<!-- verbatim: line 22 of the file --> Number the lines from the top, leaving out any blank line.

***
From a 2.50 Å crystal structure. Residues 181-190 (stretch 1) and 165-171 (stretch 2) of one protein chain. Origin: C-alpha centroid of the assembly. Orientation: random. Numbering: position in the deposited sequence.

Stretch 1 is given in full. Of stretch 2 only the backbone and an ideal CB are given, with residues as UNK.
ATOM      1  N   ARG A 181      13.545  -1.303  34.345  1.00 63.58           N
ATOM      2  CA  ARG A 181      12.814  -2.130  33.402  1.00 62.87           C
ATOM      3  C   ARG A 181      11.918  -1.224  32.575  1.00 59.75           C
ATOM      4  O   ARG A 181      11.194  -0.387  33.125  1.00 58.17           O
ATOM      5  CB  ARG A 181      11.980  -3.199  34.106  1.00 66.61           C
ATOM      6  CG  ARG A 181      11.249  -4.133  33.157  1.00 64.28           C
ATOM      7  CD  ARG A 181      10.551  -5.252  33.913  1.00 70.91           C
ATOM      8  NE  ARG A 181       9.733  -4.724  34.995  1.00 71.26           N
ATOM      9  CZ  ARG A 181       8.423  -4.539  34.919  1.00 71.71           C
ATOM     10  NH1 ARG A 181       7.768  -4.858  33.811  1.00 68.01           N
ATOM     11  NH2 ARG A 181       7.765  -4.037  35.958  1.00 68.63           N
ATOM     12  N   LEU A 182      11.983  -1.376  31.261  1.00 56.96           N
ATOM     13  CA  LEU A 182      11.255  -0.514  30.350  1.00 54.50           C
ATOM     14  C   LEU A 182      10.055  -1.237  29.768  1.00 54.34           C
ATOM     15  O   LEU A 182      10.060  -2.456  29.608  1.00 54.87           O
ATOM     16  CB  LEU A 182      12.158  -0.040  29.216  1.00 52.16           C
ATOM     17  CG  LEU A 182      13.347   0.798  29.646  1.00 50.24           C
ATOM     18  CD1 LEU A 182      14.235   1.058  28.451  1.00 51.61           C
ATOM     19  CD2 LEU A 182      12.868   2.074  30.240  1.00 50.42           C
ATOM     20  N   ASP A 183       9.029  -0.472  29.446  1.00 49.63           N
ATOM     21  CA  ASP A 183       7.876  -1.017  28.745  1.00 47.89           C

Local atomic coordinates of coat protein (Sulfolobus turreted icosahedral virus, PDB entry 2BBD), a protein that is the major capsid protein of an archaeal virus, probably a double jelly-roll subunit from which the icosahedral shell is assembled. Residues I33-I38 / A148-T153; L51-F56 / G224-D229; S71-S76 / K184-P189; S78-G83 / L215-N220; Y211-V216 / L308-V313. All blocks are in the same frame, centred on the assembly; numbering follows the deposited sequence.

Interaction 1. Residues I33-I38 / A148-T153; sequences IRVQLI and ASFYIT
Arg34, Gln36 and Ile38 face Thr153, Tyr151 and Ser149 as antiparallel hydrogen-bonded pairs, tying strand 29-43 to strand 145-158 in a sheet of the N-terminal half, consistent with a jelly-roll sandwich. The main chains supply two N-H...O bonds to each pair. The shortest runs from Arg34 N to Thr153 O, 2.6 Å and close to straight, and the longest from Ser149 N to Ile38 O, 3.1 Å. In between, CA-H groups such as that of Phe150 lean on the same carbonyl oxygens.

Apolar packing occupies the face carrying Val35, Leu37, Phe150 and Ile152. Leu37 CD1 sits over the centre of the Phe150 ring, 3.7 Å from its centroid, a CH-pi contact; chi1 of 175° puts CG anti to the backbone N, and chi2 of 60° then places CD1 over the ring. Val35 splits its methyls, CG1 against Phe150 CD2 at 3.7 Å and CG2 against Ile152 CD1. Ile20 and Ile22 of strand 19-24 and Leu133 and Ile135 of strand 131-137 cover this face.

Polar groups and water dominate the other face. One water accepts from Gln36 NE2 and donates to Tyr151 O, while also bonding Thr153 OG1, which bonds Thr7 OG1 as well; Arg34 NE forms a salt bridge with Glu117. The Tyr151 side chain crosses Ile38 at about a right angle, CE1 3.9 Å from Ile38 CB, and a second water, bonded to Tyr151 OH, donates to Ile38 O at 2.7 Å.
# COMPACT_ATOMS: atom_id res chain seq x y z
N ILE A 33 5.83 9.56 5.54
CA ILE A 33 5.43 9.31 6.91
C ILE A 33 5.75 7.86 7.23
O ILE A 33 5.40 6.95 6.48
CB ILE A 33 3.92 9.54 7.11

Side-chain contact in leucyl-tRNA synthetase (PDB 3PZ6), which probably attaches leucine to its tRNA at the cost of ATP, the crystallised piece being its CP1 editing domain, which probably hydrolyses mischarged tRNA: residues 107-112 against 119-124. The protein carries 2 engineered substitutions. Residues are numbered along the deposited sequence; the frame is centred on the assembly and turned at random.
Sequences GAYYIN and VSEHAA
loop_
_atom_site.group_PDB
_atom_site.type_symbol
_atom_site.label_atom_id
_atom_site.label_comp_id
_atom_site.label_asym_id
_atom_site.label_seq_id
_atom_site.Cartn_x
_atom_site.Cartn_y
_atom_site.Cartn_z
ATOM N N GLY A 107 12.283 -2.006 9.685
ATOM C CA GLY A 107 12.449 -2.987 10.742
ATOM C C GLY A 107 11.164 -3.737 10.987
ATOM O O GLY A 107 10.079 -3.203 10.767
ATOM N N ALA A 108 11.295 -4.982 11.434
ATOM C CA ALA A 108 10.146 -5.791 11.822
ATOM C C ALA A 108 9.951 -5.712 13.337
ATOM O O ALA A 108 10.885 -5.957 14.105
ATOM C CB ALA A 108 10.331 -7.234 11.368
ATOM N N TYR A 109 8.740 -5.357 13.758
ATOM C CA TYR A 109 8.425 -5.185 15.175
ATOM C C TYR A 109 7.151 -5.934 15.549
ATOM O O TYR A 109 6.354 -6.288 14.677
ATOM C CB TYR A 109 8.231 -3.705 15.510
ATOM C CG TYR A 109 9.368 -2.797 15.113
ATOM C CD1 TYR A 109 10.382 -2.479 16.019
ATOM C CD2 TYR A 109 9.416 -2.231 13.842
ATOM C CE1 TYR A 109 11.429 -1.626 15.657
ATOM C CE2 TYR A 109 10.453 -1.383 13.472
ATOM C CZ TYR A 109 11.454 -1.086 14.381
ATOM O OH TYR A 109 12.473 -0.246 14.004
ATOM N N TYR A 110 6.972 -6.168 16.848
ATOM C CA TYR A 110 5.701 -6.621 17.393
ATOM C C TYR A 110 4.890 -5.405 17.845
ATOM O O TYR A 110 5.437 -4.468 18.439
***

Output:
ATOM     20  N   ASP A 183       9.029  -0.472  29.446  1.00 49.63           N